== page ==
12. Jazz Icons: Thelonious Monk, live in ' 66   Publication: Reelin's In the Years, 2006 . 62 mins. ; color & b/w. , Jazz Icons: Thelonious Monk features two intimate concerts filmed three days apart in Scandanavia in the Spring of 1966 with a legendary quartet that includes drummer Ben Riley, bassist Larry Gales and tenor saxophonist Charlie Rouse. Thelonious Monk revolutionized jazz with his innovative musical approach and these remarkable performances allow viewers the rare opportunity to experience Monk’s genius up close on his classic compositions “Blue Monk,” “Epistrophy” and “’Round Midnight.” Date: 2006 Availability: No items available: Withdrawn (1),

13. Jazz Icons: Count Basie, live in '62   Publication: Reelin's In the Years Productions, 2006 . 56 mins. ; color & b/w. , Jazz Icons: Count Basie features one of the greatest big band orchestras captured at the height of their considerable powers. Billed frequently as the “most explosive force in jazz,” this recently discovered 60-minute concert, taped in Sweden in 1962, highlights the legendary musical talents of this 18-piece band which included such luminaries as Marshal Royal, Freddie Green, Quentin “Butter” Jackson, Frank Wess and sensational drummer Sonny Payne. This is the earliest known complete concert of Count Basie and his orchestra to be released on DVD. Stellar performances include “Corner Pocket,” “Old Man River,” and “One O’Clock Jump.” Date: 2006 Availability: No items available: Withdrawn (1),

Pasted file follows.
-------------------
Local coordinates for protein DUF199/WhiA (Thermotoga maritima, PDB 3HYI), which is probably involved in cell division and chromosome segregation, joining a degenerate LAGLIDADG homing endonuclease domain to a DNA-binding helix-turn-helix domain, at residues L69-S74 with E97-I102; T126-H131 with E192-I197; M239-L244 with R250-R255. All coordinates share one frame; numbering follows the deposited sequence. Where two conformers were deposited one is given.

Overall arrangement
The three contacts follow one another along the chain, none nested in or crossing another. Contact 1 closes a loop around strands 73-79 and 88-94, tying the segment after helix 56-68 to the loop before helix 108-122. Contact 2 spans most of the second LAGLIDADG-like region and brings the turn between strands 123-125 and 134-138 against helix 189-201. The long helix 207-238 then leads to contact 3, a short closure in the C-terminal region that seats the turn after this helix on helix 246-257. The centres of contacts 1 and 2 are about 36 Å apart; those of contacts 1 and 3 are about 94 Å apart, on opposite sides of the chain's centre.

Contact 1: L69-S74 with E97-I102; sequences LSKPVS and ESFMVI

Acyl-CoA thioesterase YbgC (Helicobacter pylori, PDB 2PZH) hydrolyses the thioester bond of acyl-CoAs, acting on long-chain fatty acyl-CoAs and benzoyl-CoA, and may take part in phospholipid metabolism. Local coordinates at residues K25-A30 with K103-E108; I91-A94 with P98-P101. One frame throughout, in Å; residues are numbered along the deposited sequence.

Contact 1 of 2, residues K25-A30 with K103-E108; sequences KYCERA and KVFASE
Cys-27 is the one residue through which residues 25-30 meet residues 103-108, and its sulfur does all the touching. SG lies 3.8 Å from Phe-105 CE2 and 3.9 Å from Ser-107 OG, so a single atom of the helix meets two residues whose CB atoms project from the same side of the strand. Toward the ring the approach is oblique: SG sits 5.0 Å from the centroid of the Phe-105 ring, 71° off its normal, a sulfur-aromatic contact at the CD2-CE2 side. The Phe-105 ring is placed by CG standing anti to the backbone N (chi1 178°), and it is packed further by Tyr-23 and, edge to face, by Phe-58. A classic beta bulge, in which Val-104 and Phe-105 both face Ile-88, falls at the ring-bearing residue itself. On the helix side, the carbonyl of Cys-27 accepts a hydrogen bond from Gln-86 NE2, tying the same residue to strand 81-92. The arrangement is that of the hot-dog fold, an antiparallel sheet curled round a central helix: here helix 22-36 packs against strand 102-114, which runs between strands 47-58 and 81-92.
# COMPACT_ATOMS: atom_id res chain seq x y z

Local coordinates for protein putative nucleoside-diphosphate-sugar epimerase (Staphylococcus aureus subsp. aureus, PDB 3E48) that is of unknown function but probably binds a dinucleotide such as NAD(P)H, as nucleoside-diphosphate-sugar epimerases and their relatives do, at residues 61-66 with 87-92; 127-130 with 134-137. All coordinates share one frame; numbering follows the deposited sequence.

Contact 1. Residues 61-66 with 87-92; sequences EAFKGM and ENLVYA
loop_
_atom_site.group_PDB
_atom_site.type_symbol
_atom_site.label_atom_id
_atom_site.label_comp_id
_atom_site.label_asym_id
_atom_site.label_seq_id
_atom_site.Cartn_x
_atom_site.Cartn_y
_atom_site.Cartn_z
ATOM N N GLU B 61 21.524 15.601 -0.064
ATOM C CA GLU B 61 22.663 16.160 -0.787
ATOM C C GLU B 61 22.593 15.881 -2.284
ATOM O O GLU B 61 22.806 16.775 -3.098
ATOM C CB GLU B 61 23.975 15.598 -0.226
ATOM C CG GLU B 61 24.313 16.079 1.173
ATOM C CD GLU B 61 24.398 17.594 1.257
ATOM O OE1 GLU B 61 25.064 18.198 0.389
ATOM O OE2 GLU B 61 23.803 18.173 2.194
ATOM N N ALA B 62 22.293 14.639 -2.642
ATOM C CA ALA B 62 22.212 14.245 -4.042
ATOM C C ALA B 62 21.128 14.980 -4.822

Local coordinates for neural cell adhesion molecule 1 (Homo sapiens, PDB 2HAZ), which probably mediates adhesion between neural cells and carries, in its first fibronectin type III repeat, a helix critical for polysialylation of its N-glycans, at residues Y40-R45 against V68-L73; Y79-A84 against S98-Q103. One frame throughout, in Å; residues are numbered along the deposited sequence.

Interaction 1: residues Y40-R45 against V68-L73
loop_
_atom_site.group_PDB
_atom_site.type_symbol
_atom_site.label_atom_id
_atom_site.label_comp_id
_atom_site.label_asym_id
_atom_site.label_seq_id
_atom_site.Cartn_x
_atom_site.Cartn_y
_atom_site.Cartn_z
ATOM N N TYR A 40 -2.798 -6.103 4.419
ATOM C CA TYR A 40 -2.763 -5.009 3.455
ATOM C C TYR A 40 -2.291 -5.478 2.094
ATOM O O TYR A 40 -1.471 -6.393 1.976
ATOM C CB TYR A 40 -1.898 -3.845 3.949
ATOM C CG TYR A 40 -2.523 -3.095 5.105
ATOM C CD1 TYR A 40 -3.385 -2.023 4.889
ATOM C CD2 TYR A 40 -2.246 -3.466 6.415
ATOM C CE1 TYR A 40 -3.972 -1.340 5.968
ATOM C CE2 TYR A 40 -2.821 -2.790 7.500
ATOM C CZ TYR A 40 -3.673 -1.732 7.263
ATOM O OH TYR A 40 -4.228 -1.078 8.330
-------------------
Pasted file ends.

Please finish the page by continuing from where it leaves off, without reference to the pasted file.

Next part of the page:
14. Jazz Icons: Buddy Rich, live in '78   Publication: Reelin's In the Years Productions, 2006 . 75 mins. ; color & b/w. , Jazz Icons: Buddy Rich highlights the relentless power and unparalleled artistry of the man who was known as “The World’s Greatest Drummer.” This 75-minute concert, taped in Holland in 1978, showcases one of the tightest big bands in history, featuring acclaimed saxophonist Steve Marcus and other members of Buddy’s “Killer Force,” the group he would later call “the best band I ever had.” Standout performances include “Grand Concourse,” “Big Swing Face,” and “Channel One Suite,” which climaxes in Buddy’s signature drum solo. Date: 2006 Availability: No items available: Withdrawn (1),

15. Eroica!: featuring the Eroica Trio and composer Kevin Kaska / directed by Alan Miller; produced by Mary Strauss   Publication: Chicago: Art Access, 2003 . 76 mins. ; color. , Eroica! is an exciting reality-based film about four remarkable young American musicians: the members of the Grammy-award nominated Eroica Trio and talented composer Kevin Kaska. The film shows these musicians individually and collectively, personally and professionally sharing the many emotions of the creative process. Date: 2003 Availability: No items available: